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  6. kazenatsu

    kazenatsu Well-Known Member

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    Is that the problem in Mexico, the way you see it?
     
  7. Reiver

    Reiver Well-Known Member

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    Mexico has certainly experienced the negative effects of neoliberalism (indeed, many developing countries have since the Washington Consensus).

    That doesn't give you any rationale for your comment mind you.
     
  8. kazenatsu

    kazenatsu Well-Known Member

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    Would you mind pointing out a non-English speaking non-European country that has not experienced the negative effects of neoliberalism?

    You know, just so we can get some idea what that might look like.
     
    Last edited: Aug 10, 2018
  9. Reiver

    Reiver Well-Known Member

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    Try the Tiger Economies
     
  10. kazenatsu

    kazenatsu Well-Known Member

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    Those are not like neoliberalism?
     
    Last edited: Aug 10, 2018
  11. Reiver

    Reiver Well-Known Member

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    The industrial policies used, which arguably are now inconsistent with WTO rule, is illustrative of interventionism creating dynamic comparative advantage.

    Can you hurry up and get to your right wing argument?
     
  12. kazenatsu

    kazenatsu Well-Known Member

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    But that has little to nothing to do with what you are really talking about when you refer to the "negative effects of neoliberalism", so it seems to be a big deflect.
     
  13. Daniel Light

    Daniel Light Banned

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    Used to be that people had Unions that had their backs and helped create pensions ... Republicans broke the unions and killed wage increases for twenty years by destroying collective bargaining. Democrats failed to come up with a more comprehensive health insurance plan. Out of control medical bills and a shrinking middle class income makes for big problems down the road.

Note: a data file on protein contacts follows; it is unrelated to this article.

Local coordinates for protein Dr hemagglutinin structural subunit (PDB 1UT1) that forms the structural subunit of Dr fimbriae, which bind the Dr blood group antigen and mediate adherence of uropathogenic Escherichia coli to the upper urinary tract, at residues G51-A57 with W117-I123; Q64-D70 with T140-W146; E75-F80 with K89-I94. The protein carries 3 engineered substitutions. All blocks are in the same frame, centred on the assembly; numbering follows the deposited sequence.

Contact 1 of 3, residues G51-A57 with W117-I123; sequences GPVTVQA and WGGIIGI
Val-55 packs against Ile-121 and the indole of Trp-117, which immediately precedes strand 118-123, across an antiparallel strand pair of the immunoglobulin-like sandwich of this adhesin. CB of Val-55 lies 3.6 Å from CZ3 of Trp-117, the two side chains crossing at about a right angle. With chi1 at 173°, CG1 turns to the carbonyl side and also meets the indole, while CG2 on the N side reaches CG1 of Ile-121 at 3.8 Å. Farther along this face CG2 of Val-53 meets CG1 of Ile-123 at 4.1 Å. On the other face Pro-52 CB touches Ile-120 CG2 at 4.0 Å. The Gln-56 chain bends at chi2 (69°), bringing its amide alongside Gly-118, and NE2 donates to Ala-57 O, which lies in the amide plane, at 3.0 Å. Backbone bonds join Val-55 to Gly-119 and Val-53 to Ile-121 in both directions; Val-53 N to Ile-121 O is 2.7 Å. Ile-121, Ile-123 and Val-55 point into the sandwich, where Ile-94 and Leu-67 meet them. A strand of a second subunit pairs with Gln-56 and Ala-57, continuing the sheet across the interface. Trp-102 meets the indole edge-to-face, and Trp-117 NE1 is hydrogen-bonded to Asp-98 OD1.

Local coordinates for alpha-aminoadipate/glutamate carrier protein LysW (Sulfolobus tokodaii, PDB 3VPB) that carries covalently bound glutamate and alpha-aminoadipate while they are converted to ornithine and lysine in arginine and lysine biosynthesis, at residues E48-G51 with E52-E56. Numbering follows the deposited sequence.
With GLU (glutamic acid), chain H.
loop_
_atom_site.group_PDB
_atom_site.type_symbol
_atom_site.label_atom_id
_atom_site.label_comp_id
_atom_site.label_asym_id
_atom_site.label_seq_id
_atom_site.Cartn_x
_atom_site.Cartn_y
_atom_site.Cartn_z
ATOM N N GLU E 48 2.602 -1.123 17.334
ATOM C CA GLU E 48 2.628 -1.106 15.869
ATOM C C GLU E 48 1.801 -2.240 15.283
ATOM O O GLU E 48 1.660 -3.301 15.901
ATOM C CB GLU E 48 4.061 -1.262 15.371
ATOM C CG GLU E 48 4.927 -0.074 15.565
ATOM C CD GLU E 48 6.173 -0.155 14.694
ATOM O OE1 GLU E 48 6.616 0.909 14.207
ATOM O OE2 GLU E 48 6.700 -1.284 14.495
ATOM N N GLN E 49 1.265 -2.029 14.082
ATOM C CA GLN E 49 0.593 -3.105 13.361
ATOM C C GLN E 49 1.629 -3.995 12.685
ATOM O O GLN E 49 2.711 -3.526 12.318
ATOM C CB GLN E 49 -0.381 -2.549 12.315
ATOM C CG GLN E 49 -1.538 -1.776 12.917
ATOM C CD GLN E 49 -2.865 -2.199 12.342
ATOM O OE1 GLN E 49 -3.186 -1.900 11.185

14. Reiver

    Reiver Well-Known Member

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    Your viewpoint is naive. It's a perfect example of the damage inflicted by market fundamentalism on developing countries. Where industrial policy has been enabled, countries have seen transformatory effects.
     
  15. Kode

    Kode Well-Known Member

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    This is our system failing for the population as capitalism crashes.
     
    Last edited: Aug 10, 2018
  16. The Don

    The Don Newly Registered

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    To what extent does this also reflect a different attitude towards bankruptcy in the US ? Many years ago, back in the 1960s, my uncle had a failed business and could have declared bankruptcy. He felt that there was considerable shame and stigma associated with it and spent years paying back his creditors to avoid it.